35 Sequence AnalysisSome algorithms analyze biological sequences for patternsRNA splice sitesORFsAmino acid propensities in a proteinConserved regions inAA sequences [possible active site]DNA/RNA [possible protein binding site]Others make predictions based on sequenceProtein/RNA secondary structure folding
36 It is Sequenced, What’s Next? Tracing PhylogenyFinding family relationships between species by tracking similarities between species.Gene Annotation (cooperative genomics)Comparison of similar species.Determining Regulatory NetworksThe variables that determine how the body reacts to certain stimuli.ProteomicsFrom DNA sequence to a folded protein.
37 ModelingModeling biological processes tells us if we understand a given processBecause of the large number of variables that exist in biological problems, powerful computers are needed to analyze certain biological questions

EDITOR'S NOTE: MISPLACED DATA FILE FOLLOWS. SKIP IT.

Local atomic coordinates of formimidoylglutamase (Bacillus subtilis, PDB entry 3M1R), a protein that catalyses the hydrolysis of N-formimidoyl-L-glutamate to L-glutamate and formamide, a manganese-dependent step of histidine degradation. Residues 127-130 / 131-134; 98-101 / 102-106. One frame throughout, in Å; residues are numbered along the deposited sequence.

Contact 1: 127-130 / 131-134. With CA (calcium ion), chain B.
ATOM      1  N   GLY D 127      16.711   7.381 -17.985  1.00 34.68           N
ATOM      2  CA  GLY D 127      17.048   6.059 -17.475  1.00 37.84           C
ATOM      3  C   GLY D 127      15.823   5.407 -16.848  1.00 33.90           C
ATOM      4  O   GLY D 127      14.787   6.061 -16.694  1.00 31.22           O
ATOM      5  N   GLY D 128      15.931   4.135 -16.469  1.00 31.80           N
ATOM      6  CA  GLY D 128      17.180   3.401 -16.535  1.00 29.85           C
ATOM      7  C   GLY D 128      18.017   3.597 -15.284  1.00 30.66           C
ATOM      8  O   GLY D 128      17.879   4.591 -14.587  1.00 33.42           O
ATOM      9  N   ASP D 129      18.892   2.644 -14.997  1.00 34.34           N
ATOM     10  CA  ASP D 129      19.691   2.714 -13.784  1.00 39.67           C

38 The future… Bioinformatics is still in its infancy Much is still to be learned about how proteins can manipulate a sequence of base pairs in such a peculiar way that results in a fully functional organism.How can we then use this information to benefit humanity without abusing it?
39 SourcesNeil C. Jones and Pavel A. Pevzner: An Introduction to Bioinformatics Algorithms. MIT Press, (PowerPoint slides for Chapter 3 atShifra Ben-Dor and Irit Orr: Introduction to Bioinformatics. Lecture, Weizmann Institute of Science,